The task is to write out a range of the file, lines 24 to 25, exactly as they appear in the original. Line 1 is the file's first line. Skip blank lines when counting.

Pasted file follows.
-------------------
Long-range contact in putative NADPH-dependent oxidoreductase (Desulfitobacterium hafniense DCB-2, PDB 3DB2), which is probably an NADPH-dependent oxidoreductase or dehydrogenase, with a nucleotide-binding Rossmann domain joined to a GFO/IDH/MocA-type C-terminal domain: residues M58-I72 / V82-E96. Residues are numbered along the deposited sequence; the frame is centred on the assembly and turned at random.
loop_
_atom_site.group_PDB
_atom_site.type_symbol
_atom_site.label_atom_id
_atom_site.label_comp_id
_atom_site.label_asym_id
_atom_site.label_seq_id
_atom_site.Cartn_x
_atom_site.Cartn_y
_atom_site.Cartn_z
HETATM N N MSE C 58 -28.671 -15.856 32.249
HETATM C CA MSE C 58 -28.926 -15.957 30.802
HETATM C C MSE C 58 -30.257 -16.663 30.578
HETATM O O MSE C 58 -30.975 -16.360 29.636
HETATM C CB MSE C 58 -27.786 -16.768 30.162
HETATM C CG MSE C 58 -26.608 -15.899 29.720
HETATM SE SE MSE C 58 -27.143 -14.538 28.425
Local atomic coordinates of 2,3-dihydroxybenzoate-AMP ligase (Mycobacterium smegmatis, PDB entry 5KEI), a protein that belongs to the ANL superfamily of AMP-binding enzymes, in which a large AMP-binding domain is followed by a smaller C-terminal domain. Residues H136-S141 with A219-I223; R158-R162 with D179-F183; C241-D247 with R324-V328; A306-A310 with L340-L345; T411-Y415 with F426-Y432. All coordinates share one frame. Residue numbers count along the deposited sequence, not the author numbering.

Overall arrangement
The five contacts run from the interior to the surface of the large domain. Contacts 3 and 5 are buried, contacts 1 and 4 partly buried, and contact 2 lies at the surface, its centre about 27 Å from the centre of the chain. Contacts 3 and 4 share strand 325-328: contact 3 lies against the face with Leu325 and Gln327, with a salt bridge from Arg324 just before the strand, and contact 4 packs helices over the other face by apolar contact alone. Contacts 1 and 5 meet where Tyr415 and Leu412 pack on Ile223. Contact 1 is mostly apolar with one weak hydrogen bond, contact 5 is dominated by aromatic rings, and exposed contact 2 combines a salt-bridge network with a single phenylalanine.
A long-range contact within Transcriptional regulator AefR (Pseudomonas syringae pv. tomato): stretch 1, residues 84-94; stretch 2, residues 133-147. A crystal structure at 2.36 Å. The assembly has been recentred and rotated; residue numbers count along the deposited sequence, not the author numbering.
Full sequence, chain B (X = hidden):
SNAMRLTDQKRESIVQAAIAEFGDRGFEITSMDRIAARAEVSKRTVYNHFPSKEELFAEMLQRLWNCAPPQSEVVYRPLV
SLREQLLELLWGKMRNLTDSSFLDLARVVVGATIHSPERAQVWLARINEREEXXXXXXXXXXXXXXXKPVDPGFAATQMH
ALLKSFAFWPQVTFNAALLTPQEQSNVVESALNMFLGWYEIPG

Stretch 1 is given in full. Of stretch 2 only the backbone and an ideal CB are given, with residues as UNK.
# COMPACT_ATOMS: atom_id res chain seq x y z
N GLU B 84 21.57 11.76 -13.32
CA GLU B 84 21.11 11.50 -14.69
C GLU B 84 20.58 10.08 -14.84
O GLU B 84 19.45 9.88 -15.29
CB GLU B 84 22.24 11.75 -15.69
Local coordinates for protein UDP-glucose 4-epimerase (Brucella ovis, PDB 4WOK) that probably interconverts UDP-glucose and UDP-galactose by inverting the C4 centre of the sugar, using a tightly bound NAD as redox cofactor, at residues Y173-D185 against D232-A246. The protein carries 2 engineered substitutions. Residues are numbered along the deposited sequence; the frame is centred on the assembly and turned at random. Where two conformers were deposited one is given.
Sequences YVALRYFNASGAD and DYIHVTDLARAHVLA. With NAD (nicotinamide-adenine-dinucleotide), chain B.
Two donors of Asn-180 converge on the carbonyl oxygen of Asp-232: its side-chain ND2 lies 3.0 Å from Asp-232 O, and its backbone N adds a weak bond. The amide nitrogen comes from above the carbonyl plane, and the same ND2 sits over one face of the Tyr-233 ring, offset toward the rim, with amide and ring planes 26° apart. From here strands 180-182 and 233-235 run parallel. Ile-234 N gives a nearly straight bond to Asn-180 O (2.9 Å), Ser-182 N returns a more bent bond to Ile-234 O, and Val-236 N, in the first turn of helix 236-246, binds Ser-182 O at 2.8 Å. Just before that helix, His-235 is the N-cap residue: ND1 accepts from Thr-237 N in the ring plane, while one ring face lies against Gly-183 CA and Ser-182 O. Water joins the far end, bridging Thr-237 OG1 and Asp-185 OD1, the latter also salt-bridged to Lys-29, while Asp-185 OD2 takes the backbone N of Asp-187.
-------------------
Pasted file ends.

SNAMRLTDQKRESIVQAAIAEFGDRGFEITSMDRIAARAEVSKRTVYNHFPSKEELFAEMLQRLWNCAPPQSEVVYRPLV
SLREQLLELLWGKMRNLTDSSFLDLARVVVGATIHSPERAQVWLARINEREEXXXXXXXXXXXXXXXKPVDPGFAATQMH